Sparrows Point called lifesaver for ailing mill

Each day, rail cars carrying steel slabs minted some 300 miles east at Baltimore County's Sparrows Point mill arrive at Esmark Inc.'s Wheeling-Pittsburgh plant here.

Huge trucks with claws in their underbellies grab the slabs and haul them to Wheeling-Pitt's 80-inch hot strip mill, where they are fed into a furnace and heated to a red-hot 2,200 degrees, then rolled, flattened and wound into huge coils.

The coils are loaded onto conveyor belts to be sent either to Wheeling-Pitt's finishing mills or to customers who will hammer, cut and bend the coil for use in products such as auto chassis and appliances.

The slab from Sparrows Point is lifeblood for twice-bankrupt Wheeling-Pitt, which last month was merged into Esmark, a Chicago Heights, Ill., company founded by brothers James and Craig Bouchard.

Now the union representing steelworkers at Sparrows Point says that a merger of the two also represents the best future for the Baltimore County plant.

Officials of the United Steelworkers said yesterday that it was backing Esmark as it readies a second bid to gain control of Sparrows Point.

The company's initial effort collapsed this week when Sparrows Point owner ArcelorMittal terminated an agreement to sell the profitable mill to an Esmark-led investment group, E2 Acquisition Corp., for $1.35 billion.

David McCall, negotiating chairman for the United Steelworkers, and John Cirri, president of Local 9477, which represents 2,100 workers at Sparrows Point, gave Esmark's plan to absorb Sparrows Point a vote of confidence.

The merger, McCall said, "really does make a long-term, stronger company."

Esmark envisions ramping up production at both plants, with Sparrows Point feeding 850,000 tons of cheap slab to Wheeling-Pitt each year. Wheeling-Pitt would churn out more finished product, with the goal of attracting new customers and burnishing the steelmaker's bottom line.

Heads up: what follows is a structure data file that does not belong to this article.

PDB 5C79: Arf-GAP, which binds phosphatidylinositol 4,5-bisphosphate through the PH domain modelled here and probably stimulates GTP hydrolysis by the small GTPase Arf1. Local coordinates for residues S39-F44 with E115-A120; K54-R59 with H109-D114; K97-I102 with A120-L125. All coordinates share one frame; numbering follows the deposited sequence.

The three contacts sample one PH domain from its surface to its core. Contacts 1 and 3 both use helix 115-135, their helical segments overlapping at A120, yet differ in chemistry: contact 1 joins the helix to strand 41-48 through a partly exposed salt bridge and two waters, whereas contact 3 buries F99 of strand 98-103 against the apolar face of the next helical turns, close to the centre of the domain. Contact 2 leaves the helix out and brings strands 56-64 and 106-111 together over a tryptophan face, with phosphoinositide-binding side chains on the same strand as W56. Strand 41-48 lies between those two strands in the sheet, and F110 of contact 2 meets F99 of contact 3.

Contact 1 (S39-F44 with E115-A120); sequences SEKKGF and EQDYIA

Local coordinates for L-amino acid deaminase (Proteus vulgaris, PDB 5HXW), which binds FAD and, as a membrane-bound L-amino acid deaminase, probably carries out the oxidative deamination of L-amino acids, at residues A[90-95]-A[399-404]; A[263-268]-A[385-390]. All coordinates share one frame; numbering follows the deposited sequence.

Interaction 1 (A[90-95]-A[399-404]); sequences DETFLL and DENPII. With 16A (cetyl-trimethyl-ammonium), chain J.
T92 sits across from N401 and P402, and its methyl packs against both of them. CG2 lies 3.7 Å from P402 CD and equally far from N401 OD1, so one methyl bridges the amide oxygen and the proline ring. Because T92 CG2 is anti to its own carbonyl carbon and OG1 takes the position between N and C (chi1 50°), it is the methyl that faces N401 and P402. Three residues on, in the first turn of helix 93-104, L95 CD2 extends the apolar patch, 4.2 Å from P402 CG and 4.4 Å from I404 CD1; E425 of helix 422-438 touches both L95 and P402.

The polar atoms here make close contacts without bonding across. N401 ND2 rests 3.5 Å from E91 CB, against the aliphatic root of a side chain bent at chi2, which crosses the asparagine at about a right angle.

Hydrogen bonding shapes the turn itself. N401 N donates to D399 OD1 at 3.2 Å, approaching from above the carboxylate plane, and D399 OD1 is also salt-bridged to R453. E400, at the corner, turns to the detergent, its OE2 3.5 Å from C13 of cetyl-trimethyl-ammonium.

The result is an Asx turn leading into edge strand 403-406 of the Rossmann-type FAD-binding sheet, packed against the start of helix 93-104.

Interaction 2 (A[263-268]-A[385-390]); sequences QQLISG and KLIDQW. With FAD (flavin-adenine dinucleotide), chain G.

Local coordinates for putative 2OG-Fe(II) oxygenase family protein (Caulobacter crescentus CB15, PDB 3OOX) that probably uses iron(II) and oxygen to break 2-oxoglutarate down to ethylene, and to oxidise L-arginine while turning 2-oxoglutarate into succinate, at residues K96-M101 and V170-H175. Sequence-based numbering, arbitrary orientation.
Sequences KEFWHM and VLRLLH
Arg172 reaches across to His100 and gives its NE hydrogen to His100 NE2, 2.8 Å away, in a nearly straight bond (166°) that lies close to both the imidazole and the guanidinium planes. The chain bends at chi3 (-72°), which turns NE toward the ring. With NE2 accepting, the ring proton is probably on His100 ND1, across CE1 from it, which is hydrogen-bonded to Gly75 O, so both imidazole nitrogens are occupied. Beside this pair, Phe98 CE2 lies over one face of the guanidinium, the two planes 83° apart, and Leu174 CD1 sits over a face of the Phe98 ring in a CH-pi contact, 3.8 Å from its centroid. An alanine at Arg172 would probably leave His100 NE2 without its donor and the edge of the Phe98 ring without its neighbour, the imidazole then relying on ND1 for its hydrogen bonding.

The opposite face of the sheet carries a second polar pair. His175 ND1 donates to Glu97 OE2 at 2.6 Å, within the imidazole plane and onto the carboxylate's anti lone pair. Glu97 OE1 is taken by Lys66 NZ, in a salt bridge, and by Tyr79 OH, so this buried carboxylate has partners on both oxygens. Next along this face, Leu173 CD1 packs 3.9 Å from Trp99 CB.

Such a combination would link the profitable Sparrows Point complex to one that has been hemorrhaging money since Esmark won control of Wheeling-Pittsburgh Corp. in December last year after a proxy fight.

For the first three quarters of 2007, the company lost $158 million; in the first three quarters of 2006, it made $24.6 million, though its finances were deteriorating, resulting in an $18 million loss in the final quarter. "There is substantial doubt about the company's ability to continue as a going concern," auditor PriceWaterhouseCoopers warned in the company's 2006 annual report.

In contrast, Sparrows Point has been profitable under Mittal Steel Co. NV of the Netherlands, which bought the plant in 2005.

Mittal is being forced by the Justice Department to sell Sparrows Point to satisfy antitrust concerns related to its merger with Luxembourg-based Arcelor SA, creating the world's largest steelmaker.

Workers disliked the way Mittal pitted its plants against each other, awarding work to the most efficient. But Sparrows Point benefited from the system, winning work from a sister plant in Weirton, W. Va., across the river from Wheeling-Pitt. Sparrows Point began shipping slab to Wheeling-Pitt in late September.